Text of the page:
• SES eligibility is NOT dependent upon:
    • Achievement level.
    • Whether the student is a member of:
      • Subgroup that failed to meet AYP;
      • Targeted Assistance Schools: student doesn’t need to be receiving Title I services;
      • Participation in the required assessments; or
      • Grade level not included in the assessments.
more kids than funds
More Kids than Funds?

After notifying all parents of students from low-income families, if the demand for SES is greater than the funding available:

  • Priority goes to the lowest achieving, low-income eligible students.
  • District uses a fair, equitable objective criteria to determine low achievement (See choice criteria).
how to prioritize services
How to Prioritize Services

Some districts can’t serve all of the children requesting SES services.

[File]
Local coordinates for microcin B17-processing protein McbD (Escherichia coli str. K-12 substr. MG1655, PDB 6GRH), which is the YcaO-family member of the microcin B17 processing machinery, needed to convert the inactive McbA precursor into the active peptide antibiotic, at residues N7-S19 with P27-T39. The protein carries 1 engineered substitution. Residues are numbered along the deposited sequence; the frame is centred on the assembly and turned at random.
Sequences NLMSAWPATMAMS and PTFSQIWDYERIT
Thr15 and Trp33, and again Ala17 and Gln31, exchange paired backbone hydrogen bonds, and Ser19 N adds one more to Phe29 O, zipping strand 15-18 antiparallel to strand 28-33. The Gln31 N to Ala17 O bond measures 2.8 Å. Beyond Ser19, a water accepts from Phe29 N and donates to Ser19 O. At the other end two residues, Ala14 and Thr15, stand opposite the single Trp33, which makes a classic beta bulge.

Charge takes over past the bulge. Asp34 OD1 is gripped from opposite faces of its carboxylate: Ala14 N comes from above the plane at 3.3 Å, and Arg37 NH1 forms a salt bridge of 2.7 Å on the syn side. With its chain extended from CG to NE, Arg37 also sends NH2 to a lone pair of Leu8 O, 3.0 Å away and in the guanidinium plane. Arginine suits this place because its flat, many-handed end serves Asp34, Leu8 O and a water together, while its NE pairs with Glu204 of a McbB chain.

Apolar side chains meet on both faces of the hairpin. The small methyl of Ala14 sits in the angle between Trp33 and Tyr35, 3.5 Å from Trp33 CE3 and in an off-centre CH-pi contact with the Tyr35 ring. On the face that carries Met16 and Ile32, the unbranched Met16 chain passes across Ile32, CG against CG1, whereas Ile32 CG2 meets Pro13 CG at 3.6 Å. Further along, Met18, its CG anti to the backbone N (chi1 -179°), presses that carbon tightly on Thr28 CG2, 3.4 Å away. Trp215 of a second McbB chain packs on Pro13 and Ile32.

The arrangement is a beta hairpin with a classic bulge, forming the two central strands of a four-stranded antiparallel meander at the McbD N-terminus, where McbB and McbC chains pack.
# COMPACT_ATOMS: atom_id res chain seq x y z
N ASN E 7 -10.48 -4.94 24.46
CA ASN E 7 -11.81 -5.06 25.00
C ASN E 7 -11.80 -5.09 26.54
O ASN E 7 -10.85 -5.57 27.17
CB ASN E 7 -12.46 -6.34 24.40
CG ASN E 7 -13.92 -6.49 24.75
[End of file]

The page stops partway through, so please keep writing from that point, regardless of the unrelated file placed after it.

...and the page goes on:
Be sure you have used the full 20% before denying services to students.

Remember SES is a district program, not a school program. Best to prioritize across the district, not at each school.

Can use same priority system to allocate slots to popular providers who are limited in their service capacity.

how to prioritize services cont
How to Prioritize Services (Cont.)
  • Examples of a district protocol for defining eligibility criteria:
    • Serve lowest achieving, low-income students at all grade levels first
    • List low-income students, then rank by achievement, lowest to highest
    • Lowest achieving, all grades and subjects
    • Lowest achieving in a specific subject
    • Subjects that caused the school/district to be identified for PI
    • Concentrate on the lowest performing students in particular grades
  • Communicate with those parents that didn’t get a space; let them know their placement on the waiting list.
audit finding
Audit Finding
  • District must first offer services to all low-income students.
    • District inappropriately prioritized because they first applied academic criteria to determine eligibility for SES, and then applied income criteria to make a final eligibility determination.
    • List of eligible students did not include students from low-income families who scored above the basic level.